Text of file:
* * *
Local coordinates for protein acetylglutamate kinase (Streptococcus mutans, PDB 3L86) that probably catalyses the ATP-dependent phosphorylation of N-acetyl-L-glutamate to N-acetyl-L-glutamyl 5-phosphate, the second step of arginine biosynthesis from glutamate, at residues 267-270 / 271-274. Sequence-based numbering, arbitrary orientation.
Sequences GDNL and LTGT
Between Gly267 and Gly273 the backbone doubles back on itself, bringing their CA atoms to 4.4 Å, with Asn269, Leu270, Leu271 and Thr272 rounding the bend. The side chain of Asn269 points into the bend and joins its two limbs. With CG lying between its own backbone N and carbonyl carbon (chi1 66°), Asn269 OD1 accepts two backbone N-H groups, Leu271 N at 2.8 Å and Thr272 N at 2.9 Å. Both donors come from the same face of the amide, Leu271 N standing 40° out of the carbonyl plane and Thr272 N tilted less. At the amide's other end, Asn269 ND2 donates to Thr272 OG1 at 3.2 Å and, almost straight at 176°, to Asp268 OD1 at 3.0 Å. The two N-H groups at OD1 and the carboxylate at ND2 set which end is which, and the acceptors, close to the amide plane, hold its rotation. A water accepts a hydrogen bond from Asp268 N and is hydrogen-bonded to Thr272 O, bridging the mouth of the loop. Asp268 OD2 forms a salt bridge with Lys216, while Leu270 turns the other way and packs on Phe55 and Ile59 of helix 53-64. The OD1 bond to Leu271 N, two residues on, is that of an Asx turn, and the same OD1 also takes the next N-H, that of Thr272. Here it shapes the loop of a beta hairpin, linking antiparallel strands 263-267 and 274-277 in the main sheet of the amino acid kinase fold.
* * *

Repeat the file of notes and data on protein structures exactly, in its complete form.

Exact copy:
Local coordinates for protein acetylglutamate kinase (Streptococcus mutans, PDB 3L86) that probably catalyses the ATP-dependent phosphorylation of N-acetyl-L-glutamate to N-acetyl-L-glutamyl 5-phosphate, the second step of arginine biosynthesis from glutamate, at residues 267-270 / 271-274. Sequence-based numbering, arbitrary orientation.
Sequences GDNL and LTGT
Between Gly267 and Gly273 the backbone doubles back on itself, bringing their CA atoms to 4.4 Å, with Asn269, Leu270, Leu271 and Thr272 rounding the bend. The side chain of Asn269 points into the bend and joins its two limbs. With CG lying between its own backbone N and carbonyl carbon (chi1 66°), Asn269 OD1 accepts two backbone N-H groups, Leu271 N at 2.8 Å and Thr272 N at 2.9 Å. Both donors come from the same face of the amide, Leu271 N standing 40° out of the carbonyl plane and Thr272 N tilted less. At the amide's other end, Asn269 ND2 donates to Thr272 OG1 at 3.2 Å and, almost straight at 176°, to Asp268 OD1 at 3.0 Å. The two N-H groups at OD1 and the carboxylate at ND2 set which end is which, and the acceptors, close to the amide plane, hold its rotation. A water accepts a hydrogen bond from Asp268 N and is hydrogen-bonded to Thr272 O, bridging the mouth of the loop. Asp268 OD2 forms a salt bridge with Lys216, while Leu270 turns the other way and packs on Phe55 and Ile59 of helix 53-64. The OD1 bond to Leu271 N, two residues on, is that of an Asx turn, and the same OD1 also takes the next N-H, that of Thr272. Here it shapes the loop of a beta hairpin, linking antiparallel strands 263-267 and 274-277 in the main sheet of the amino acid kinase fold.